Every now and then you’ll come across a band that’s hard to fit into one genre. The Connecticut based Forgotten By Friday call themselves Americana Rock/NU Country, but that’s just a label that doesn’t quite do the band justice. Their sound is a unique blend of rock ‘n roll and country music that you won’t find in many other places. Forgotten By Friday was originally founded by Dominick Mauro and Ryan Schneider, and currently consists of Mauro (Lead Vocals/Bass), Laurence Wenthen (Keyboards/Fiddle), Mike Forgette (Acoustic & Lead guitar/Vocals), Mike Giammattei (Drums), Maria Soaft (Vocals), and Joe Ayala (Guitar). The band has grown and made a name for themselves in the Northeastern area over the past 5 years, and were recently voted “Best Country/Americana in the Connecticut Music Awards.” Earlier this year, the band released their second album, Whiskey & Song.

The album starts off with the title track that serves as more of a prelude than an actual first song. Coming in at 90 seconds, the track features a mostly a-cappella delivery of Mauro, Soaft, and Forgette singing about how they grew up on “work, whiskey, and song.” It’s all tied together with the line “I had to find my way” which could describe the theme of many of the following songs: musicians finding a way to make their dream come true. “Crazy as I Am” follows as a love song. It’s an up-tempo rock anthem about how unique and out of the norm they both are, but since the other is “just as crazy as I am” then the partnership will maintain. The song features some comparisons to famous pop culture partnerships like Fred and Wilma Flintstone, the gang from Scooby Doo, and Star Wars.

“Just a Girl” has Maria Soaft taking the lead vocals. This upbeat song carries more of a country influence in the production. Soaft sings of a woman trying to break free from cultural expectations so she can simply be who she wants to be. “They tell me how dress, how to wear my hair, cross my legs and not to swear but I won’t be your American Dream” she sings in the third verse. “Fever” is a fast-paced rocker about a boy being captivated by a woman. Her love is simply compared to a fever and there’s not much more to the song than that. The fiddle work from Wenthen is excellent on this track, though.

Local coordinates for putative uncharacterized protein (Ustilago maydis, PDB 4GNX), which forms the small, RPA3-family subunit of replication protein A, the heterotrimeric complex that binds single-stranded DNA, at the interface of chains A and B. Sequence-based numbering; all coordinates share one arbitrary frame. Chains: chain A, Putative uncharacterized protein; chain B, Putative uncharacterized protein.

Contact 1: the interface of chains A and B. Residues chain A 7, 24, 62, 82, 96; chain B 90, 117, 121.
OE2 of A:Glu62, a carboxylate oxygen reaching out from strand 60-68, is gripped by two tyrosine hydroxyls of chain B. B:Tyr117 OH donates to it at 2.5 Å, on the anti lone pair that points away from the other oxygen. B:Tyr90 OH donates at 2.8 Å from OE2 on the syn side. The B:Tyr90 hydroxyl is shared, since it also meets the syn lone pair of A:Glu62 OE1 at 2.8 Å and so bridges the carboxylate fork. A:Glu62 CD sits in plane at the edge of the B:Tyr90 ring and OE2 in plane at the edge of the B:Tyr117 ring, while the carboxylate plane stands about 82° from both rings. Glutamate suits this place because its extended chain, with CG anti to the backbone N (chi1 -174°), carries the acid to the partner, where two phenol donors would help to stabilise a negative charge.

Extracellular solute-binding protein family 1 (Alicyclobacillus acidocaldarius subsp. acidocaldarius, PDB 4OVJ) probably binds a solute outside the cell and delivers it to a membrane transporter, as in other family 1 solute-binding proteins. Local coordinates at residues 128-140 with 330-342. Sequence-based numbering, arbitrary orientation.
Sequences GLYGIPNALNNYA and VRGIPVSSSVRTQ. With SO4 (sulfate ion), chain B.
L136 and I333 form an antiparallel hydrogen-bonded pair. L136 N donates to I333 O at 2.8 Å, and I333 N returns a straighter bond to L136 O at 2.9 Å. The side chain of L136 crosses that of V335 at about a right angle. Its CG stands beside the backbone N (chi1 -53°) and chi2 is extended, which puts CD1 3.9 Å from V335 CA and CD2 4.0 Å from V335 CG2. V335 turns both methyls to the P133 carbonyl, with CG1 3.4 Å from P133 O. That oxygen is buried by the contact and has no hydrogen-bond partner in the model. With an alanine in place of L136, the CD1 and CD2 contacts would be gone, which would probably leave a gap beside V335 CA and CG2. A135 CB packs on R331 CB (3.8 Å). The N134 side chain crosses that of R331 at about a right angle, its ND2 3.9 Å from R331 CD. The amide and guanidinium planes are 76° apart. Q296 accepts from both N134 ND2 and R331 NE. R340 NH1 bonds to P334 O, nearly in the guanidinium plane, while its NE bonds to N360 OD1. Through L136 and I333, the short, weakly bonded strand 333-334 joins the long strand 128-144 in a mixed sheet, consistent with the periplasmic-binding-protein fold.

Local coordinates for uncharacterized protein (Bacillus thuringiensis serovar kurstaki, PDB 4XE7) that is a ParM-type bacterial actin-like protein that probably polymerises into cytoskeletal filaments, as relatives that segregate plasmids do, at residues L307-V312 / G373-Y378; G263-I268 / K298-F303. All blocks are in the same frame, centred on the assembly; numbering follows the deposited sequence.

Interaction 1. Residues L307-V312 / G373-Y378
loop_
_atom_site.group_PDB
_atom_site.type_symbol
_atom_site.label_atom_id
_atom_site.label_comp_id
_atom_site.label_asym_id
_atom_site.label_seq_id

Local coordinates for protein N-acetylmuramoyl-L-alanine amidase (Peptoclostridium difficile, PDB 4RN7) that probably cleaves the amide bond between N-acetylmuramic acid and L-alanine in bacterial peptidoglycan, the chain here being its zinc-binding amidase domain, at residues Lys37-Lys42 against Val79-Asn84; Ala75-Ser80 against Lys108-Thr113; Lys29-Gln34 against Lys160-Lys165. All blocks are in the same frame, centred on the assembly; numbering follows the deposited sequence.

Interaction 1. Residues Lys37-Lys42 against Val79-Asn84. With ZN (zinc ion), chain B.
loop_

Forgotten By Friday flesh out the underlying theme on “I’m Home.” This song is told from the perspective of a traveler and musician who returns home after a stint on the road. From the joy of pets at home to the simple pleasures of taking in the surrounding beauty, the song describes what the singer enjoys best about his home. There’s a bit more sentiment in this song than many other country “small town anthems.” A nice banjo creeps into the musical mix on this track. Continuing with this theme, “Six More Days” finds the musician still on the road, a week out from returning home. This song takes the approach of describing the musician’s weariness and eagerness to return home because he misses his family, rather than the material things at home. It’s a slower song that builds as it progresses with some strong vocal harmonies in the chorus.

“Everyday” is a break-up song where both Maria Soaft and Dominick Mauro sing each side of the story. Each person is down and upset, tired of being alone and wondering what the other is up to. It’s an acoustic driven song with a great fiddle complimenting the guitars. While both Soaft and Mauro sing their parts well, I think the band missed an opportunity to showcase some more vocal harmonies between the two to flesh out the emotions buried in the song. It’s just a song that sounds incomplete to me. Maria takes the lead again on “Steel Horses.” The song deals with a woman on the road, seemingly running free to cope with a broken heart. Of all the songs on the album, I think this song has the best mix of instrumentation with the guitars blending nicely with the piano. The song showcases the band’s musical talents well and is the best representation of Forgotten By Friday’s Americana Rock sound.

“Come on Home With Me” is a piano driven song about a man wanting to pick up a woman in the bar. The only difference between this song and the hundreds of mainstream country songs of the same topic is how Forgotten By Friday approaches the pickup with much more grace and respect. “It’s Worth Fighting For” is a song of a man encouraging his woman who their love is worth fighting for; it’s a desire to keep their relationship strong. It’s a much more country-influenced song than most of the album and features an excellent fiddle solo. The album ends with the cheating song “Why Are You Still Kissing Me.” Here the female character is with a man who’s basically a good-looking model who’s about as deep as rain puddle. She keeps him around because he looks good on her arm, but she wants to be with other men.

Overall, Whiskey & Song is a good offering from Forgotten By Friday. There are a few songs where the rougher, self-produced music is more evident and sort of takes away from the song as a whole. However, in songs like “Steel Horses” and “It’s Worth Fighting For” the band sounds like they hit their stride musically as the mixing and production sound great behind the vocal track. Forgotten By Friday has a truly unique sound that will surely set them apart. While the album is a bit choppy, there’s quite a bit of potential simmering in the band. Both Mauro and Soaft are strong vocalists and command the attention they deserve on their songs, and the band behind them sound sharp. Whiskey & Song has a few good offerings for those looking for some underground Americana Rock music.

Grade: 6/10